Deborah Simpier, co-founder and COO of Althea, a hybrid ISP/community co-op that designed software, an engineering scheme, and business model that enables community ownership. “Because profit is shared by members, focus shifts to how this wireless infrastructure can most effectively benefit the community, such as introducing telehealth,” she says. “This can be a more sustainable solution, especially in the often overlooked low-income or rural areas.”
Silicon Harlem CEO and Co-Founder Clayton Banks says the organization is an innovation center that took over the community’s wireless network, enhanced it, and monetized the infrastructure so that residents would be charged as little as possible. “When you ensure everyone in the community has wireless and wired connectivity, that’s when you can transform healthcare. We’re thankful Harlem Hospital is under our broadband umbrella.” Silicon Harlem is the second pilot site.
It doesn’t take much bandwidth to move blood pressure data from a barber shop or hair salon to a healthcare facility. But as you increase the number of telehealth apps, medical devices, computing devices, educational content, people, or miles in between people, that broadband network has to scale and increase reliability. That means more infrastructure.
“If a person’s experience has to be virtually live and they need ultra-high reliability, speed, and super-low latency, then local mini data centers can alleviate potential downsides,” says Catherine McNaught, Emerging Applications Market Development Manager at Corning Optical Communications. “You don't want to ship data clear across several states to a data center somewhere, crunch it, and send it back. Many telehealth apps rely on cloud computing. It helps when users have cloud functions closer to where the data's being generated.”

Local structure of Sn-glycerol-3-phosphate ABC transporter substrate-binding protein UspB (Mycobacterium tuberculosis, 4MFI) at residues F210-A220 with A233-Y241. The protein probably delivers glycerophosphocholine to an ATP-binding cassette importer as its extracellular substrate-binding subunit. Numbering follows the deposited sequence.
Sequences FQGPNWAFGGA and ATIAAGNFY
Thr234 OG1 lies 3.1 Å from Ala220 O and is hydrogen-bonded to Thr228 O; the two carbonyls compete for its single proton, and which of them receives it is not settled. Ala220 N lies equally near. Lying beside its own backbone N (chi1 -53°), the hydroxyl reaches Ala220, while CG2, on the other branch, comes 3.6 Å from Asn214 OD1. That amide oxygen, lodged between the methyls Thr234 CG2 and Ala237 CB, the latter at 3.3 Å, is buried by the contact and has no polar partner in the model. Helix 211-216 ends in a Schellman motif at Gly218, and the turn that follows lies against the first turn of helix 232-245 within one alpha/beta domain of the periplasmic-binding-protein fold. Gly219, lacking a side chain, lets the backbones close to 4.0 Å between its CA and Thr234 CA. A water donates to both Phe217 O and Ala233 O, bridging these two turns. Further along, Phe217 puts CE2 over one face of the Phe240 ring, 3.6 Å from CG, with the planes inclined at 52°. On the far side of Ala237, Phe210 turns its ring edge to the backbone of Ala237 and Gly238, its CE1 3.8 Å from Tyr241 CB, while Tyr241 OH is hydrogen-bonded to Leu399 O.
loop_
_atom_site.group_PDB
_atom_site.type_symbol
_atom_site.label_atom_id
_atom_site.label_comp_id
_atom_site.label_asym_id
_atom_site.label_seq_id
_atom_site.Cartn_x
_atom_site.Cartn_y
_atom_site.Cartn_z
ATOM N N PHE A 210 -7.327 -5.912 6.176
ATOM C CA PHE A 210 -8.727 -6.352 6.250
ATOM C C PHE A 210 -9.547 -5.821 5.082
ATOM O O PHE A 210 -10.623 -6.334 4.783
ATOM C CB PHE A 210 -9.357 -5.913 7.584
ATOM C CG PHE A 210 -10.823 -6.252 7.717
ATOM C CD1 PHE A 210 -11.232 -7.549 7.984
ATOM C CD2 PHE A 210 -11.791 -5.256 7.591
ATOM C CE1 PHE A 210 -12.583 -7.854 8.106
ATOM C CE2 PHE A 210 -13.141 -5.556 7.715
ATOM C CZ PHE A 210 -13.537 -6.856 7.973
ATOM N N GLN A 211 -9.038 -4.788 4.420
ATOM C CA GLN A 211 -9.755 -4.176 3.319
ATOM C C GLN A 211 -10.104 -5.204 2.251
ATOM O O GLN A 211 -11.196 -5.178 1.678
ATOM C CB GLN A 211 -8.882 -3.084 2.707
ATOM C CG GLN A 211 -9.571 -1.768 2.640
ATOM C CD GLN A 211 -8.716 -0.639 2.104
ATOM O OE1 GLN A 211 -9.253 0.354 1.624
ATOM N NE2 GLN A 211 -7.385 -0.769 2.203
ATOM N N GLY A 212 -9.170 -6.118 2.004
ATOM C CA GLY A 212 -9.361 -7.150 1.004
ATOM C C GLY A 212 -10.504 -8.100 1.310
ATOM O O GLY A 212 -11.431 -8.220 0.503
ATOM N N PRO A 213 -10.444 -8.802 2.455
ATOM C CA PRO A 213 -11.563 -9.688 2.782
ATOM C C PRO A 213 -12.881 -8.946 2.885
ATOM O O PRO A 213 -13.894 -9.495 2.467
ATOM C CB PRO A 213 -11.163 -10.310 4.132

New Amsterdam‘s medical director unknowingly makes the combined business case for telehealth and community broadband when he said, “There’s no reason that healthcare has to be delivered in a hospital. In fact, patients are best served in an environment where they are made comfortable. By trusted members of their own community. Hospitals have to go meet patients where they are, not the other way around.”
Telehealth turns healthcare delivery on its ear for the good of patients and their families, healthcare, and insurers. Community broadband owners can financially benefit as well. There is definitely a symbiotic relationship between these technologies. Sometimes, the simplest ideas can reap powerful rewards.
The Benton Institute for Broadband & Society is a non-profit organization dedicated to ensuring that all people in the U.S. have access to competitive, High-Performance Broadband regardless of where they live or who they are. We believe communication policy - rooted in the values of access, equity, and diversity - has the power to deliver new opportunities and strengthen communities.